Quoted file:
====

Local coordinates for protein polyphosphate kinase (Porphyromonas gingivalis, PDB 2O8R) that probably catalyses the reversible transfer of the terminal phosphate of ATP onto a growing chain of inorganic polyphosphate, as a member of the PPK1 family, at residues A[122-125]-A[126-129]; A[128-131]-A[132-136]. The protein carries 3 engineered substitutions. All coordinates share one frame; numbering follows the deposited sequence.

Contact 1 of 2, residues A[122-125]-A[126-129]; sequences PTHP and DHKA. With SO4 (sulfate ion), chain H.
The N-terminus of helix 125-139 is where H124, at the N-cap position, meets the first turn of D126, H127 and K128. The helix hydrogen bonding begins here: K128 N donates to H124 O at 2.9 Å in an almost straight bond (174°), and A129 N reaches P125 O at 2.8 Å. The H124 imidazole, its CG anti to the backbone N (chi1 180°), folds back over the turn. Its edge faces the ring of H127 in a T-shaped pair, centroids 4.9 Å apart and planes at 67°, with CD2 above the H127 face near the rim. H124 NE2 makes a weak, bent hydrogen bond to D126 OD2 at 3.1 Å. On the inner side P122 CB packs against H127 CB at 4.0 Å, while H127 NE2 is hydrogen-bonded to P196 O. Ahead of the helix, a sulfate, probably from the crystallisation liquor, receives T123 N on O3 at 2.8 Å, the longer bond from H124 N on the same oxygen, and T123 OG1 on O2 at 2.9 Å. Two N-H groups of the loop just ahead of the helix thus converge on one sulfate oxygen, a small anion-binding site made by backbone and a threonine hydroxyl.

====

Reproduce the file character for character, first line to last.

Local coordinates for protein polyphosphate kinase (Porphyromonas gingivalis, PDB 2O8R) that probably catalyses the reversible transfer of the terminal phosphate of ATP onto a growing chain of inorganic polyphosphate, as a member of the PPK1 family, at residues A[122-125]-A[126-129]; A[128-131]-A[132-136]. The protein carries 3 engineered substitutions. All coordinates share one frame; numbering follows the deposited sequence.

Contact 1 of 2, residues A[122-125]-A[126-129]; sequences PTHP and DHKA. With SO4 (sulfate ion), chain H.
The N-terminus of helix 125-139 is where H124, at the N-cap position, meets the first turn of D126, H127 and K128. The helix hydrogen bonding begins here: K128 N donates to H124 O at 2.9 Å in an almost straight bond (174°), and A129 N reaches P125 O at 2.8 Å. The H124 imidazole, its CG anti to the backbone N (chi1 180°), folds back over the turn. Its edge faces the ring of H127 in a T-shaped pair, centroids 4.9 Å apart and planes at 67°, with CD2 above the H127 face near the rim. H124 NE2 makes a weak, bent hydrogen bond to D126 OD2 at 3.1 Å. On the inner side P122 CB packs against H127 CB at 4.0 Å, while H127 NE2 is hydrogen-bonded to P196 O. Ahead of the helix, a sulfate, probably from the crystallisation liquor, receives T123 N on O3 at 2.8 Å, the longer bond from H124 N on the same oxygen, and T123 OG1 on O2 at 2.9 Å. Two N-H groups of the loop just ahead of the helix thus converge on one sulfate oxygen, a small anion-binding site made by backbone and a threonine hydroxyl.